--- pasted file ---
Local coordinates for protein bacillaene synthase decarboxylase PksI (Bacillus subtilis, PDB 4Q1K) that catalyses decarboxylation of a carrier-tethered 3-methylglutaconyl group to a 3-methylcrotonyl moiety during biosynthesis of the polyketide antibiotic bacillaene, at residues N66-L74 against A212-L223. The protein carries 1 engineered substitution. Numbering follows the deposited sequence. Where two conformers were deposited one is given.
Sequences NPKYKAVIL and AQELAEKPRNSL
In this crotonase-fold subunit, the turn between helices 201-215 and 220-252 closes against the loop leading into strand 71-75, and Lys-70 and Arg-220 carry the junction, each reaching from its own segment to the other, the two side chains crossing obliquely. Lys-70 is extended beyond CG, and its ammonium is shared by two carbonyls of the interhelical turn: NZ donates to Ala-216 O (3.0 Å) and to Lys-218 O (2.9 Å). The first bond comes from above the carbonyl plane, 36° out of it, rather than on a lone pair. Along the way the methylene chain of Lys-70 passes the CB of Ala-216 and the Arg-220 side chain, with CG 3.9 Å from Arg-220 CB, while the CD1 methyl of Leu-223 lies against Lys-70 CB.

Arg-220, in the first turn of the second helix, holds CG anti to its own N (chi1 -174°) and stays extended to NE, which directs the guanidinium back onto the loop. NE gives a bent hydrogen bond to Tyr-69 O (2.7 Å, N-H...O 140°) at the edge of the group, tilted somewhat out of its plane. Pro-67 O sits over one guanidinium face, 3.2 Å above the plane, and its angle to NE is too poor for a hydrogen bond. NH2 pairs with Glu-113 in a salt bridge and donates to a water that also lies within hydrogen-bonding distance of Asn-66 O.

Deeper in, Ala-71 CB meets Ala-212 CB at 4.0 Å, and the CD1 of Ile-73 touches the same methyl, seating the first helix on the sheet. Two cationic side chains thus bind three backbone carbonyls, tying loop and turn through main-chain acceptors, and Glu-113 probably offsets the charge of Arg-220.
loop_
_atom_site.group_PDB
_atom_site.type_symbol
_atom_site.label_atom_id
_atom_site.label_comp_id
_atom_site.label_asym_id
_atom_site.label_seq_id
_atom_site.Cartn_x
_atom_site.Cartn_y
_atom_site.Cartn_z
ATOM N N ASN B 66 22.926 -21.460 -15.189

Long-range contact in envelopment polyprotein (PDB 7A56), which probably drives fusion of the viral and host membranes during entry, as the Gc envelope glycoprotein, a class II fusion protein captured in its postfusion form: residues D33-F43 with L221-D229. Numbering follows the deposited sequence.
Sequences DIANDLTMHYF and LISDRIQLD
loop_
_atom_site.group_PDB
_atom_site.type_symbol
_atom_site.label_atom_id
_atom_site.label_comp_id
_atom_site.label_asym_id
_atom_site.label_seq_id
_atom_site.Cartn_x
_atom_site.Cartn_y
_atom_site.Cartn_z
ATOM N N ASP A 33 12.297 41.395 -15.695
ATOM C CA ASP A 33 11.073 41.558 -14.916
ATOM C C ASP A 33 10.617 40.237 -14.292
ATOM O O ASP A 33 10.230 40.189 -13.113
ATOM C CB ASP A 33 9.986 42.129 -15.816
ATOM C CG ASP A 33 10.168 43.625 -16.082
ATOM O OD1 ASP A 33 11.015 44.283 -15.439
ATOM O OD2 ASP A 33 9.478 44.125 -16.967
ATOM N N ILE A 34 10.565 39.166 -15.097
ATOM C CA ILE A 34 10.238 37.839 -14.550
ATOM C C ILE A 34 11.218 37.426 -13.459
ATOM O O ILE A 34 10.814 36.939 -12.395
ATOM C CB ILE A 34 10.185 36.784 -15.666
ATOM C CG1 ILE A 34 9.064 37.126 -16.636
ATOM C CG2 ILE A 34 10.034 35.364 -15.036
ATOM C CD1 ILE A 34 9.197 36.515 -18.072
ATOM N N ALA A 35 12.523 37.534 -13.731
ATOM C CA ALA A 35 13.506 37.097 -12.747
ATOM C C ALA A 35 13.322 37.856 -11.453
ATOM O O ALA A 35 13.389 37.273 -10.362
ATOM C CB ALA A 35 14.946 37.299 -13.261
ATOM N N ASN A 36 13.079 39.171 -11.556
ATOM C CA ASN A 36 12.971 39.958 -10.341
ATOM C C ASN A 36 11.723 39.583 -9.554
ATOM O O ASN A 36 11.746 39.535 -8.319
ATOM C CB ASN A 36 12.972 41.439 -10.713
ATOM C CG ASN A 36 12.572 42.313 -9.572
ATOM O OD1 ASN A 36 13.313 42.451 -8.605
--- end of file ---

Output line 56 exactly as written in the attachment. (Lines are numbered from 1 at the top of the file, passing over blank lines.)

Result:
ATOM O OD1 ASN A 36 13.313 42.451 -8.605